A Staff Report from academicpursuits.us Science Advisory Board

Why can bugs fall great distances and survive, but humans won't?

September 2, 1999

Dear Straight Dope:

I want to know why a person falling from a 6 story window is killed, but a bug is dropped from a proportional height — say, 6 feet — gets up and walks away. Why isn't it dead?

SDStaff Hawk replies:

Bugs have more air resistance.

Next, we must consider the surface area of the falling object. The surface area is the amount of the exposed surface the object has, and, generally speaking, the bigger an object is, the more surface are it has. When an object falls, it displaces the air beneath it. Since the air tends to resist displacement, it produces a force opposite to that of gravity in the phenomenon known as "air resistance." Note that the amount of air displaced is dependent on the size of the object and not its mass, so the bigger the object, the more air it displaces, the higher the air resistance. However, if an object is large without a lot of mass or substance (e.g., a sponge or Rush Limbaugh), we usually describe it as "light" (OK, scratch the Limbaugh analogy). So, when an object falls, it falls because of gravity but the amount of force it has is determined by its mass. At the same time, air resistance produces a force opposite to gravity but the amount of that force is dependent on its surface area.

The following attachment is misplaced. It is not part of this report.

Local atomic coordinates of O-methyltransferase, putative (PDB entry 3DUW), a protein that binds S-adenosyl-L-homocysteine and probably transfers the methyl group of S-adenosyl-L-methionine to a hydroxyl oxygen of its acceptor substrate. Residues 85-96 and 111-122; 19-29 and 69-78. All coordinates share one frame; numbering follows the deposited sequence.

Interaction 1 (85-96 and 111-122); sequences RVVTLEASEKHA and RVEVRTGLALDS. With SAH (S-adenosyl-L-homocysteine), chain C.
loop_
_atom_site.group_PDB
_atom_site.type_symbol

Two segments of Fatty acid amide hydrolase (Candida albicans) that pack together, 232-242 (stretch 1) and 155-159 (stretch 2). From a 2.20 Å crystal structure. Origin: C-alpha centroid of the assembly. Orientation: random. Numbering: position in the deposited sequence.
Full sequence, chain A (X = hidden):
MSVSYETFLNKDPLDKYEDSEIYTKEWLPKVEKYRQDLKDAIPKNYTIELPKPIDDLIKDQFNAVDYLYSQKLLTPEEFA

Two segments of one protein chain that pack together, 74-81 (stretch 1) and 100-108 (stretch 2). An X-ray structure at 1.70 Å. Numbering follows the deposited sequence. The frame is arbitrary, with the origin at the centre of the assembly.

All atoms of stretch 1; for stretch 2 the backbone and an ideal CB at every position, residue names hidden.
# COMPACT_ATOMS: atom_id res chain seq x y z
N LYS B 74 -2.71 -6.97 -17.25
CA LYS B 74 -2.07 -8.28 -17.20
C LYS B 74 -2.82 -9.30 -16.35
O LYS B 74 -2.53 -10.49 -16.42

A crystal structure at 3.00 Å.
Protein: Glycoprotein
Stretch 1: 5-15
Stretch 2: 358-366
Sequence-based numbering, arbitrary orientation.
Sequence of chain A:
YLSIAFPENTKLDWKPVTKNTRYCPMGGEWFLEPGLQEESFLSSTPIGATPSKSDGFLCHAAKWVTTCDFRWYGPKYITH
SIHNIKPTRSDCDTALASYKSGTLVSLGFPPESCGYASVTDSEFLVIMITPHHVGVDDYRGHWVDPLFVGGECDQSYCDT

Now, let's get back to our test subjects. Our human test subject is 2 meters tall, 0.6 meters wide, and 0.4 meters deep and weighs 90.7 kilograms. He therefore has a surface area of 4.48 square meters. If we divide the mass by the surface area, we get 20.3 kilograms/square meter. On the other hand, our ant test subject is 0.002 meters tall, 0.002 meters wide, and 0.006 meters long and weighs 0.00002 kilograms. He therefore has a surface area of 0.000056 square meters and a mass:surface area ratio of 0.36.

From these rather crude figures (they're rather crude test subjects, especially the human) we see that the human's mass:surface area ratio is several times greater than that of the ant. Hence, there is a significant disproportionality between the two species when they hit the pavement. Another contributing factor is biology. Humans and most other animals have an internal skeleton. Insects and other arthropods (like spiders, crabs, etc.) have an external skeleton (a.k.a. "exoskeleton"). This no doubt contributes another measure of safety to the poor hapless ants that got thrown off of a building in the interest of science.

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Staff Reports are written by academicpursuits.us Science Advisory Board, Cecil's online auxiliary. Though the SDSAB does its best, these columns are edited by Ed Zotti, not Cecil, so accuracywise you'd better keep your fingers crossed.

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